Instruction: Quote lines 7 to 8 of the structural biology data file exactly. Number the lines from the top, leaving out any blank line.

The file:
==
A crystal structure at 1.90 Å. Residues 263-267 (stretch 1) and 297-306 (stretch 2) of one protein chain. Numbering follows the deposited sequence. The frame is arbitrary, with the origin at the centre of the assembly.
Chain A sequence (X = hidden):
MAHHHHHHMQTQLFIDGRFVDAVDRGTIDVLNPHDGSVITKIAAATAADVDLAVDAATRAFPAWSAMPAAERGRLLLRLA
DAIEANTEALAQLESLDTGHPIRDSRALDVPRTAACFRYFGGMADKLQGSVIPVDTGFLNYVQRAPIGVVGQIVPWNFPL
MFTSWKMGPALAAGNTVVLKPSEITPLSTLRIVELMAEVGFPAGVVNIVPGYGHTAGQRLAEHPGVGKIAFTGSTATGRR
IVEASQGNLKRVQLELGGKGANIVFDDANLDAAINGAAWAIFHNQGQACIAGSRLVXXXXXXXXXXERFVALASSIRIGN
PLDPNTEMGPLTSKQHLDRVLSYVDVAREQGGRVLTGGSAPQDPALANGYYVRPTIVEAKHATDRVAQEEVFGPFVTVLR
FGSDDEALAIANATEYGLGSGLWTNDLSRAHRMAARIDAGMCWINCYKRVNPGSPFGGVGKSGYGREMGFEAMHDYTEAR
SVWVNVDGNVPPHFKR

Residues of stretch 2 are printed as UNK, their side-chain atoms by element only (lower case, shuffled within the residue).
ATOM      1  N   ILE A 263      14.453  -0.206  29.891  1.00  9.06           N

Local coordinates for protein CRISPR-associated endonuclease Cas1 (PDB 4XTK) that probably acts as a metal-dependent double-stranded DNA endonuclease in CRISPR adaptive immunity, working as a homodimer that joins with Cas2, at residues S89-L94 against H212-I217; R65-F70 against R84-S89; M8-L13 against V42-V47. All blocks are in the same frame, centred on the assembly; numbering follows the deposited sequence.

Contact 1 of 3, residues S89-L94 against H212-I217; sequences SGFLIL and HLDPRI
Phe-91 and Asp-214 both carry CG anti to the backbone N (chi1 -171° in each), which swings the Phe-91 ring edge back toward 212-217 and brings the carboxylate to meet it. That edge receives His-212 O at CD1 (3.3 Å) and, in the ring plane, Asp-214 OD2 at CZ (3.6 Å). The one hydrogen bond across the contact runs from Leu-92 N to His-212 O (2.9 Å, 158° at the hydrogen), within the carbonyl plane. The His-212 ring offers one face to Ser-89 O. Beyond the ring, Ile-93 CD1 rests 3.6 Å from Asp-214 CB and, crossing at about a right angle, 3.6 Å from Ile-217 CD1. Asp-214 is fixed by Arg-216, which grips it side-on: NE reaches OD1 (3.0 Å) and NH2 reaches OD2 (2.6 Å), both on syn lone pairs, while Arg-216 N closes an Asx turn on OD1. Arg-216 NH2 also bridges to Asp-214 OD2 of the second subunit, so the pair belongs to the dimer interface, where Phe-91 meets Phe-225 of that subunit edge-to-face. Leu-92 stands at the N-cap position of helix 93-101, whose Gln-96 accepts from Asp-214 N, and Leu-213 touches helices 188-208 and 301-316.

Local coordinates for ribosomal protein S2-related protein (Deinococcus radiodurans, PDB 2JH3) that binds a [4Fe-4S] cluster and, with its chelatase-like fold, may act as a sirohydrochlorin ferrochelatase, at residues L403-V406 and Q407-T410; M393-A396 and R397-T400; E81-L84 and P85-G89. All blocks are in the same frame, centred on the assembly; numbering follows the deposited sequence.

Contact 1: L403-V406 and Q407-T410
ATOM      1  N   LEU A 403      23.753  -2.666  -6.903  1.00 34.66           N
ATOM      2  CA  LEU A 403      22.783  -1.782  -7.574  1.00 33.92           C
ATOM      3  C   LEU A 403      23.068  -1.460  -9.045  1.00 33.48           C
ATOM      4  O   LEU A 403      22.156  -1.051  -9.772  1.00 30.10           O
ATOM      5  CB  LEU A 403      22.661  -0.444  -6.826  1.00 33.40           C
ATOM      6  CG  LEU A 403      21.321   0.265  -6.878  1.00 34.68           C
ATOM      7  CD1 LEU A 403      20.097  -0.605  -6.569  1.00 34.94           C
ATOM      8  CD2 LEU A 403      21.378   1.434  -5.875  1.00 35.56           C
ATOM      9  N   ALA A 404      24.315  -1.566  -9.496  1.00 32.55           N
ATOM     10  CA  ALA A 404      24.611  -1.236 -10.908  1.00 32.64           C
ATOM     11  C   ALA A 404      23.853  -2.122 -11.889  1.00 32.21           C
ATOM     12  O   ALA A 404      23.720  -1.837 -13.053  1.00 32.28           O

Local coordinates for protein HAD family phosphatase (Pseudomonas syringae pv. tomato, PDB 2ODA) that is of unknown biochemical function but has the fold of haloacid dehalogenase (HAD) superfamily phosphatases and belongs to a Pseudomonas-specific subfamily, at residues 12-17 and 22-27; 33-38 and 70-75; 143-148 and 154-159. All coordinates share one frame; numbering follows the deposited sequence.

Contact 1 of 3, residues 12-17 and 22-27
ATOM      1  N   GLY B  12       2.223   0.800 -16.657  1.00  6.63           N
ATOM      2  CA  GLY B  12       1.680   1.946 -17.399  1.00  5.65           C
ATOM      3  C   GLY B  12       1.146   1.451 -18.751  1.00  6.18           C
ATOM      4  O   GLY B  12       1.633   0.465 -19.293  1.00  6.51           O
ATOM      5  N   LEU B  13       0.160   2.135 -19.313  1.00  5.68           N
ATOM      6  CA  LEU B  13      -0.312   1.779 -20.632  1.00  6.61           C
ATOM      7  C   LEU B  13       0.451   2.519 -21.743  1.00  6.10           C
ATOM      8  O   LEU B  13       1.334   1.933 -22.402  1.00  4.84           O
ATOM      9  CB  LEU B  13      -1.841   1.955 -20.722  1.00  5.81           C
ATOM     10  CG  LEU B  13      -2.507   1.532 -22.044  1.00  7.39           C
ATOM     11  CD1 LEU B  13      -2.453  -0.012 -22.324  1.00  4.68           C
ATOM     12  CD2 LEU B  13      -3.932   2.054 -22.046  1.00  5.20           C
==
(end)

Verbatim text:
PLDPNTEMGPLTSKQHLDRVLSYVDVAREQGGRVLTGGSAPQDPALANGYYVRPTIVEAKHATDRVAQEEVFGPFVTVLR
FGSDDEALAIANATEYGLGSGLWTNDLSRAHRMAARIDAGMCWINCYKRVNPGSPFGGVGKSGYGREMGFEAMHDYTEAR